Debunking A Myth
A number of articles recently have described new Cyclone transfer Bryce Dejean-Jones as a “volume shooter.” I’m not really sure where this notion came from.
Dejean-Jones, a 6-6 shooting guard, has averaged 9.2 shots per game over the course of his career. Last season, when he led UNLV in scoring with 13.6 points per game, Dejean-Jones took 11 shots a game. He shot 42.7 percent from the field, which would have ranked 11th in the Big 12.
By taking 11 shots a game for UNLV, Dejean-Jones accounted for just under 18 percent of the team’s shots. As a shooting guard and top scorer, this is hardly volume shooting. Last season, the Cyclones had three players take more than 19 percent of ISU’s shots.
On a per minute basis, Dejean-Jones averaged a shot roughly every 2.4 minutes he was on the floor. That would have been fifth among Cyclones, who averaged about five shots more per game than UNLV a year ago.
Iowa State returns 57.8 percent of its scoring from last season, despite losing its top-two scorers. This is the most returning scoring of the Fred Hoiberg era. Here is the breakdown:
2014-15 – 57.8%
2013-14 – 35.3%
2012-13 – 47.2%
2011-12 – 38.7%
2010-11 – 23.5%
Did You Have A Hoiburger? Most Did!
Nearly 15,000 Hoiburgers were sold this summer at Applebees, raising nearly $15,000 for United Way of Story County.
Hoiberg is sixth nationally among men’s coaches with 54,537 followers and Fennelly is eighth nationally with 10,363. (as of 10-9-14)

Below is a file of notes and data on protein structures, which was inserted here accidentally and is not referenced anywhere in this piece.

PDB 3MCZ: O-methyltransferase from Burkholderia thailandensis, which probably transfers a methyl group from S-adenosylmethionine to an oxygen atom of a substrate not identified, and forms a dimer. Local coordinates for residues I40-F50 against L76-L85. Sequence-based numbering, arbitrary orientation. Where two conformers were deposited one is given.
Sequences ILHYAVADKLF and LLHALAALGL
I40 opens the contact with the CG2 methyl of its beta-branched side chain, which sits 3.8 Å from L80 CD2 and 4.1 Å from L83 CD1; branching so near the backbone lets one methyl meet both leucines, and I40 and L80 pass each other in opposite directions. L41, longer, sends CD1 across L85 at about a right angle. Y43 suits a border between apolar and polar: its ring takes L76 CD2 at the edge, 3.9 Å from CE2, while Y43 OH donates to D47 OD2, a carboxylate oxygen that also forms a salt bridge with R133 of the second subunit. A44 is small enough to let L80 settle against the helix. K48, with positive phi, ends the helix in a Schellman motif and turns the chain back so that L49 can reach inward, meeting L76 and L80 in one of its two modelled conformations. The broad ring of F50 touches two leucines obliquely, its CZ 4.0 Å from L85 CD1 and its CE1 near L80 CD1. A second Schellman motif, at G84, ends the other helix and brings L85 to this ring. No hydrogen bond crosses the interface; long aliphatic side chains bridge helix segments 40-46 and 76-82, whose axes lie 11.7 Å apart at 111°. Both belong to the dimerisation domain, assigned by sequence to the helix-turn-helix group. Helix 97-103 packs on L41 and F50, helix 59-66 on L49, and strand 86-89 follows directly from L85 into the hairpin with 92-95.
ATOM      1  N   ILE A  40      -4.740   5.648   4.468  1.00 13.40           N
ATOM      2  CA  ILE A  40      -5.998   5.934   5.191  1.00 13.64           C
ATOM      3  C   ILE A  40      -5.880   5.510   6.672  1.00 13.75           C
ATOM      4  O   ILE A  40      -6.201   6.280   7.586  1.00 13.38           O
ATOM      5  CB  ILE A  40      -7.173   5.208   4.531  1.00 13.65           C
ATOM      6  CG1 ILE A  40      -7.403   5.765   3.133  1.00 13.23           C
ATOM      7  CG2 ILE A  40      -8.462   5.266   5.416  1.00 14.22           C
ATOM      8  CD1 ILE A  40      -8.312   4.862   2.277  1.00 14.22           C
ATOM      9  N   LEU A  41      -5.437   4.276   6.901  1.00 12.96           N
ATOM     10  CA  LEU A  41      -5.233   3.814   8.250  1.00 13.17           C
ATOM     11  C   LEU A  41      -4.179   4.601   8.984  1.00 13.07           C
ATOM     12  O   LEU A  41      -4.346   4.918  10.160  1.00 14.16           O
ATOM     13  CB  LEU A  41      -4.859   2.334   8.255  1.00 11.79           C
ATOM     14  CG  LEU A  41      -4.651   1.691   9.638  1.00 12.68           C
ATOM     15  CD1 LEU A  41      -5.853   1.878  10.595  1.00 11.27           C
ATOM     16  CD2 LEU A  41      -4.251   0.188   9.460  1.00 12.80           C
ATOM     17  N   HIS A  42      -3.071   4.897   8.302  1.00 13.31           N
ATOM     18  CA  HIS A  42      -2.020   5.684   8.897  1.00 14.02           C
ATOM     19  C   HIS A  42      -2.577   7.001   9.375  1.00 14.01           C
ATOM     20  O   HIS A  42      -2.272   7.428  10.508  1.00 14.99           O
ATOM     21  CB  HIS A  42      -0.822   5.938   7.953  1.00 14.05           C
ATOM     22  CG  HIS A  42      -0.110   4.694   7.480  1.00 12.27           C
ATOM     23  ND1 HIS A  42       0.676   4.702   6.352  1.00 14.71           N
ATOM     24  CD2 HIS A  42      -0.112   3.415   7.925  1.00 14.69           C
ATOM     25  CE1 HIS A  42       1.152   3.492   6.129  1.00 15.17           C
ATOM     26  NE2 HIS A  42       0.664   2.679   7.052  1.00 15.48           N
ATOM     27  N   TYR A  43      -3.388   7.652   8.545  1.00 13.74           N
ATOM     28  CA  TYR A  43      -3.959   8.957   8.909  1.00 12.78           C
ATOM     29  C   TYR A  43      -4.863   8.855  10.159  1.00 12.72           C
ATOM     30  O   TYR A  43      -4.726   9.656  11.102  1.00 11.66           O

So if you aren’t following them, click the little blue button. Both are worth it.
On a side note, men’s basketball is currently 13th nationally with 37,703 followers. We are nipping at the heels of Illinois, so spread the word about @CycloneMBB.
Note: Rankings were compiled by the Tennessee media relations department.
Tweet, Tweet Pt. II
Georges Niang (@GeorgesNiang20) is also heavily followed. He’s the fifth most followed basketball player in the Big 12 with 24,220.
Morris Gets Nod As Potential Breakout Star
Monté Morris has people talking. And rightfully so. While people point at his NCAA record-breaking 4.79 assist-to-turnover ratio, I think perhaps as encouraging was the fact that in the NCAA Tournament he averaged 13.3 points. On the biggest stage, with Georges Niang injured and out, Morris was able to do something he hadn’t been asked to do much of before….score. And he did just that.
Throw into the fact that his defensive game may be the most overlooked part of his game and you have the makings of a potential star. In the second half against UCONN he moved over to guard Shabazz Napier, holding the NCAA Tournament’s Most Outstanding Player to 1-of-6 shooting as both played all 20 minutes. Morris had a team-high 46 steals (1.8 steals per 40 minutes) last season despite playing limited minutes early in the season.
On Thursday, NBCSports.com named Morris its No. 2 potential breakout star for the season. You can read it here.